Background Sweden has a national zero vision on fire. Nobody should be killed or seriously injured from fires. Despite this, some 100 people are killed annually with most victims being of poor health, elderly or disabled. A multi-centre research program from 2014 to 2017 involving more than ten researchers, aims to investigate why these groups are at excessive risk of dying or getting seriously injured in residential fires, and to explore further preventative possibilities with regard to these vulnerable groups.
Methods The program consists of seven sub-projects, derived from a tentative generic model of the residential fire process. Quantitative and qualitative approaches are applied.
Results By 1st of November 2015 the project has yielded five international publications:
Jonsson A et al., Assessing the number of fire fatalities in a defined population (Accepted with minor rev., Journal of safety research)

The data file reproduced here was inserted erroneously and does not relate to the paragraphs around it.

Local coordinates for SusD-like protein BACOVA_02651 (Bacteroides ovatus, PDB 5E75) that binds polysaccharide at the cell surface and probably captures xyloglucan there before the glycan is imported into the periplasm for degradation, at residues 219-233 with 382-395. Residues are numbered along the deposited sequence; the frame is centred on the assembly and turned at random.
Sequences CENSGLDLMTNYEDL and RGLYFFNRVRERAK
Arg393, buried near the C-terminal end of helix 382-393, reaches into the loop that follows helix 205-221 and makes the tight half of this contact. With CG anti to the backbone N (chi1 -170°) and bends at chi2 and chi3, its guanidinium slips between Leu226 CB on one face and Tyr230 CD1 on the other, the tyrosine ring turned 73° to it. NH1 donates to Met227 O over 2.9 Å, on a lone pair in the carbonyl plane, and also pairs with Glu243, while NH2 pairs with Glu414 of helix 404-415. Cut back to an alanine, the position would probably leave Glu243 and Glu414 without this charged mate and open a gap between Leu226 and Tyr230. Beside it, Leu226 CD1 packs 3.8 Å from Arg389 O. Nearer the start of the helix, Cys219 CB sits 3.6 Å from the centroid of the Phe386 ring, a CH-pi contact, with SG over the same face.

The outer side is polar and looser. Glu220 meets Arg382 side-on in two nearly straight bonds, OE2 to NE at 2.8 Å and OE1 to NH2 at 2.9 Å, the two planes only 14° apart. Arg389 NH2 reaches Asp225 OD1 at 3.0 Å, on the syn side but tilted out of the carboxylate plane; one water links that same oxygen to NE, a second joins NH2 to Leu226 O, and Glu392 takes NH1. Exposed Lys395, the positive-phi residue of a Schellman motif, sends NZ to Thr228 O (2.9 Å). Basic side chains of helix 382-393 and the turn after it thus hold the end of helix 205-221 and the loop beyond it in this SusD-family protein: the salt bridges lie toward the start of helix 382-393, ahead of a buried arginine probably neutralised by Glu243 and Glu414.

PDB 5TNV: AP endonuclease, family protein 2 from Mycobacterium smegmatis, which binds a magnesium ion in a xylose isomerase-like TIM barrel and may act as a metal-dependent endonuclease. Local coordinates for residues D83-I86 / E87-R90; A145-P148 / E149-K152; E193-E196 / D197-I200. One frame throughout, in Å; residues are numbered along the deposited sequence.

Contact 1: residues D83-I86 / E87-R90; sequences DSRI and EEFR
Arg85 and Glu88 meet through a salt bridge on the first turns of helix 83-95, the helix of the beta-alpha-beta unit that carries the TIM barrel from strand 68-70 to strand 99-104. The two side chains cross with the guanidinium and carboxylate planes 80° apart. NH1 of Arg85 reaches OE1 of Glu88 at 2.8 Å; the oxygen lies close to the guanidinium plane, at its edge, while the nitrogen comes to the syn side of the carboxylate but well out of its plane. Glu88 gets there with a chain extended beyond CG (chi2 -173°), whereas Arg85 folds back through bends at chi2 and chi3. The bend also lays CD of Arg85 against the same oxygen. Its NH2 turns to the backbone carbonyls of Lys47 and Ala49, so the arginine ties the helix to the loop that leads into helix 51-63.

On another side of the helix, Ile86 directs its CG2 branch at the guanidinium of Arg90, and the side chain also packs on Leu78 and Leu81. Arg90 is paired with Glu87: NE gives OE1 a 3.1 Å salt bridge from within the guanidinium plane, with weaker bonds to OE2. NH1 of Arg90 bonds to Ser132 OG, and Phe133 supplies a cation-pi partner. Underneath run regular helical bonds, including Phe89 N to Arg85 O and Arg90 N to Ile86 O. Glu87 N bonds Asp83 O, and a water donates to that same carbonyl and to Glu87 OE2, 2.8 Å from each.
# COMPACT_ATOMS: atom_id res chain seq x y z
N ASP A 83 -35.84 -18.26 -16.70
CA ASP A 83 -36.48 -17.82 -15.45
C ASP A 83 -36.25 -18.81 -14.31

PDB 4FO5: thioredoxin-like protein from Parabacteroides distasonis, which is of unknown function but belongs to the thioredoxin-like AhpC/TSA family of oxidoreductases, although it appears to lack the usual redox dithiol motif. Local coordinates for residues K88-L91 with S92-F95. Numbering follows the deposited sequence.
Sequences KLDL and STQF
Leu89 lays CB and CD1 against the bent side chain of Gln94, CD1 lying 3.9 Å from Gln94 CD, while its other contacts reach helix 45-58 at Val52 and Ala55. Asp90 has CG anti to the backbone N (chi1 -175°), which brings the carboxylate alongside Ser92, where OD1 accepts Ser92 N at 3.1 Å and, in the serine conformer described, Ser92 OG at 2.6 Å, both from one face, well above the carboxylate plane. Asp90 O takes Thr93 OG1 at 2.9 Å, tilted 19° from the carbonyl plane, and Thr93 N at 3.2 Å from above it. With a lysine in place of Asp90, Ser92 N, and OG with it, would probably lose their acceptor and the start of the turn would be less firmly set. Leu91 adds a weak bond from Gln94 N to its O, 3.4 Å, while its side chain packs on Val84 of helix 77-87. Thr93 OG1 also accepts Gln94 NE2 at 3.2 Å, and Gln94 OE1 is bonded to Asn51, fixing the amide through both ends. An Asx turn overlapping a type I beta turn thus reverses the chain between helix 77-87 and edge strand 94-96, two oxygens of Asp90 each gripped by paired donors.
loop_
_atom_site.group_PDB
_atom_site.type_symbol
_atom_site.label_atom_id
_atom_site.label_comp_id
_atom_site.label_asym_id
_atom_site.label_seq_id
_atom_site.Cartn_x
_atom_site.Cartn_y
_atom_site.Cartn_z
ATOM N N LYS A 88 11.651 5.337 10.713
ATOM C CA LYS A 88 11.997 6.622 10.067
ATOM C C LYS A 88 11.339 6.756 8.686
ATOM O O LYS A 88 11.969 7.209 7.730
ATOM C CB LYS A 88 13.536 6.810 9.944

Jonsson A et al, Fire-related mortality in Sweden – temporal trends 1952 – 2013 (Accepted with minor rev., Fire Technology)
Nilson, F et al., Differences in determinants amongst individuals reporting residential fires in Sweden – results from a cross-sectional study (Fire Technology, 2015)
Bonander C et al., Investigating the effect of banning non-reduced ignition propensity cigarettes on fatal residential fires in Sweden. (Accepted, European Journal of Public Health)
Jaldell H et al., How important is the time factor? Saving lives using fire and rescue services. (Submitted to Fire Technology, August 2015)
Conclusions In line with zero vision philosophies in parallel policy fields, such as traffic safety, merely preventing accidents (crashes or fires) and rescuing victims appear insufficient strategies for protecting human life from residential fires.
- Fire prevention
- Residential fire
- Vulnerable groups